Bullpen Report: Padilla still the closer

Whether we care to accept it or not, it sure looks like Los Angeles Dodgers manager Don Mattingly is going to entrust his team's closer role to right-hander Vicente Padilla, provided said right-hander comes off the disabled list Friday and can be somewhat effective. Padilla actually was pitching well before forearm soreness sidetracked him. He had allowed runs in two of his past three outings, but perhaps the soreness contributed. Before that, he had allowed just two baserunners, both walks, in his past four outings (totaling four innings).

Granted, Mattingly isn't blessed with many choices. Unproven right-hander Javy Guerra was blessed with the beleaguered team's last save opportunity, but that was more than a week ago. Matt Guerrier and Rubby De La Rosa hurled in the late innings of close games after that, with Guerrier losing and De La Rosa winning, but I think Padilla will vault each of them. Guerrier is more accustomed to setup duties, and De La Rosa has pitched multiple innings his past two times out, perhaps a harbinger of an eventual starting role. Guerra has done nothing wrong, but the fact that he followed up his save by being summoned in a tie game in the eighth inning -- before Guerrier -- leads me to believe that's the hierarchy. Mattingly has mentioned trusting one pitcher in the closing role, and I think it's Padilla.

Padilla's last outing kind of tainted his ERA and WHIP a bit, when he walked a pair of Arizona Diamondbacks and had to be rescued by right-hander Kenley Jansen for the one-out save. I think Jansen would be closing if he weren't on the DL himself because of shoulder woes. Look at the kid's strikeout rate! I'd roster Padilla in advance of his activation from the DL, and in deep leagues I'd try to keep Jansen around, because this could be his job long-term. As for Jonathan Broxton and Hong-Chih Kuo, well, Broxton probably lacks any sense of confidence right now, and Kuo lacks any sense of health. I'm giving up on them for 2011.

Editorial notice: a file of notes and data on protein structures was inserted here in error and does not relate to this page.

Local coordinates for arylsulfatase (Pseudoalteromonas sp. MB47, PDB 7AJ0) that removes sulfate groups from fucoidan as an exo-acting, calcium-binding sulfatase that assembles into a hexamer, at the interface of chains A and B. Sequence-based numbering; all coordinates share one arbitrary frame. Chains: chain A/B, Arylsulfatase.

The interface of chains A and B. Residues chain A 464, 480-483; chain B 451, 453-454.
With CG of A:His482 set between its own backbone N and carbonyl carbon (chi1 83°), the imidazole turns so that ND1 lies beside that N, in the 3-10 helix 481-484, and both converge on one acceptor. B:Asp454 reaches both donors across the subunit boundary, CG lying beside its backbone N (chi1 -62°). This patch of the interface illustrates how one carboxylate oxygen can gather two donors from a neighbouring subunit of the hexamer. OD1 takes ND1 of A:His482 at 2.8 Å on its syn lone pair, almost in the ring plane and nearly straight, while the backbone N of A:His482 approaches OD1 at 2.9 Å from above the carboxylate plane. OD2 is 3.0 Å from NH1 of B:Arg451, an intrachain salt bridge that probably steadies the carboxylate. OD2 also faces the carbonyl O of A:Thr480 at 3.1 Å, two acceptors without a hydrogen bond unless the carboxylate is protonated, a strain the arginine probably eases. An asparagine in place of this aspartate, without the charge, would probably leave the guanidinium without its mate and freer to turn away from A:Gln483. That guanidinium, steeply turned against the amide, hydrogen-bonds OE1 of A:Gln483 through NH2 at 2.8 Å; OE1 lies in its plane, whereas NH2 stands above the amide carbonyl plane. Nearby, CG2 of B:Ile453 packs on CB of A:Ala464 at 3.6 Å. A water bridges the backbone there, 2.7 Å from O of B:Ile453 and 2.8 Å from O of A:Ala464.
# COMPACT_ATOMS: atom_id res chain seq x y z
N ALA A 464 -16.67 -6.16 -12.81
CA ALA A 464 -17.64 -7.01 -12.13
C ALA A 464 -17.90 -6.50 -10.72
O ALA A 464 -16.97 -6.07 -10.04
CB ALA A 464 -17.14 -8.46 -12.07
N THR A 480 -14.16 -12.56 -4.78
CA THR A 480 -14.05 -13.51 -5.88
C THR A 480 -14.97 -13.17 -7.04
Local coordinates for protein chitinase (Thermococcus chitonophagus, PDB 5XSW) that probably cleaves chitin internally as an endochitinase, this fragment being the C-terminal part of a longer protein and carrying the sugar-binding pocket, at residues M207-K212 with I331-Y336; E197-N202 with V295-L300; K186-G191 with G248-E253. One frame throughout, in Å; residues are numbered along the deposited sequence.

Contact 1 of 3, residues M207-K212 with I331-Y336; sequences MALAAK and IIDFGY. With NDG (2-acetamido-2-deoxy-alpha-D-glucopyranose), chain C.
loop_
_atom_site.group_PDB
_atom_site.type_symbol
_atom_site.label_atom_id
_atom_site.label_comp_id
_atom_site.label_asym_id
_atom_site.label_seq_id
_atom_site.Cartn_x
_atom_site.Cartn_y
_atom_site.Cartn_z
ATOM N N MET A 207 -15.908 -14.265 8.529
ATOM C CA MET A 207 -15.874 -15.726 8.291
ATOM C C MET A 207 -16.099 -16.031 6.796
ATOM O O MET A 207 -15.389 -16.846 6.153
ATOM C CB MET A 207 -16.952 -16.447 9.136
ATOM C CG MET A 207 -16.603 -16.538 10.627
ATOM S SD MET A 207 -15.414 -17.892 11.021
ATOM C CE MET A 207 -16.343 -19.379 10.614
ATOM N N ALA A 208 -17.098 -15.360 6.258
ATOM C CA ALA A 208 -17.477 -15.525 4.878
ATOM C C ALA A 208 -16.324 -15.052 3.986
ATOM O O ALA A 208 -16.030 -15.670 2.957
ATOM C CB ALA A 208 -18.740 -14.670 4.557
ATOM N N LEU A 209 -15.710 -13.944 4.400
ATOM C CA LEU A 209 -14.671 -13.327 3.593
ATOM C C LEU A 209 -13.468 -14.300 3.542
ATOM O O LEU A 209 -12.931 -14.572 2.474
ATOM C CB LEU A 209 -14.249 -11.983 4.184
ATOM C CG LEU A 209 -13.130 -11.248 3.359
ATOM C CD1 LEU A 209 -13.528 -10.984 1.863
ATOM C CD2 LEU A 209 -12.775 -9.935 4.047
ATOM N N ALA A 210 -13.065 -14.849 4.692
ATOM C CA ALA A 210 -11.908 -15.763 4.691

Here are six other closer situations to keep an eye on in the coming weeks:

Ryan Madson, Philadelphia Phillies: Madson is thriving with a 1.88 ERA, with just one rough outing this season, and the return of Jose Contreras didn't push manager Charlie Manuel into a closer change. I don't think the pending return of Brad Lidge will, either. Lidge was, once upon a time, an awesome setup man, with terrific strikeout rates. I think Madson keeps this job.

Aaron Crow, Kansas City Royals: As noted earlier this week, I do think the Royals want Joakim Soria back in the role eventually, and I compared this situation to what happened earlier this season with the Seattle Mariners and Brandon League, who currently leads the AL in saves. It was a really bad week for Soria. He'll fix this, so be careful about simply cutting him loose. Plus, Crow is a rookie, and his eventual role -- though not this year -- is likely in the rotation.

Andrew Bailey, Oakland Athletics: I'm guessing the next time the team gets a save chance, this former Rookie of the Year gets it, not lefty Brian Fuentes. Bailey has tossed a pair of perfect innings since coming off the DL because of a forearm issue, and there's little question who manager Bob Geren wants in the closer role, especially in light of some ill-advised quotes Fuentes has made of late. Invest in Bailey, who sports a career 1.70 ERA.

Kyle Farnsworth, Tampa Bay Rays: It sure took a while, but the hard-throwing right-hander is finally owned in close to 100 percent of leagues (98.6). I don't see the issue! Lefty J.P. Howell is not being used in high-leverage roles, and he's not pitching well anyway. Farnsworth has issued one walk this season. I just find it incredible what last year's Rays relievers are doing now (Rafael Soriano, Joaquin Benoit, etc.) while Farnsworth, Joel Peralta and others are keeping this team in the race. Amazing.

Jon Rauch, Toronto Blue Jays: It's possible this mess continues all season long, but knowing Frank Francisco's penchant for hitting the DL when he's not pitching well, I have to think Rauch will see more work in the ninth inning. He's no Mariano Rivera, but he's certainly performed better than Francisco this season. Jays manager John Farrell tends to mention every pitcher in his bullpen as a potential closer, but I think Rauch is the only Blue Jay on his way to 20 saves.

Matt Capps, Minnesota Twins: With Joe Nathan on the DL for a right flexor muscle strain, and with the Twins just about eliminated from contention already, I doubt Nathan gets save chances this season. Then again, Capps is dealing with a sore forearm and has pitched in just one game since May 23. There's nobody else in this bullpen with closer experience, so Capps seems safe, but doesn't seem healthy. Plus, he's trade bait. You don't have to invest in any Twins relievers other than Capps, and I'd be careful trusting him.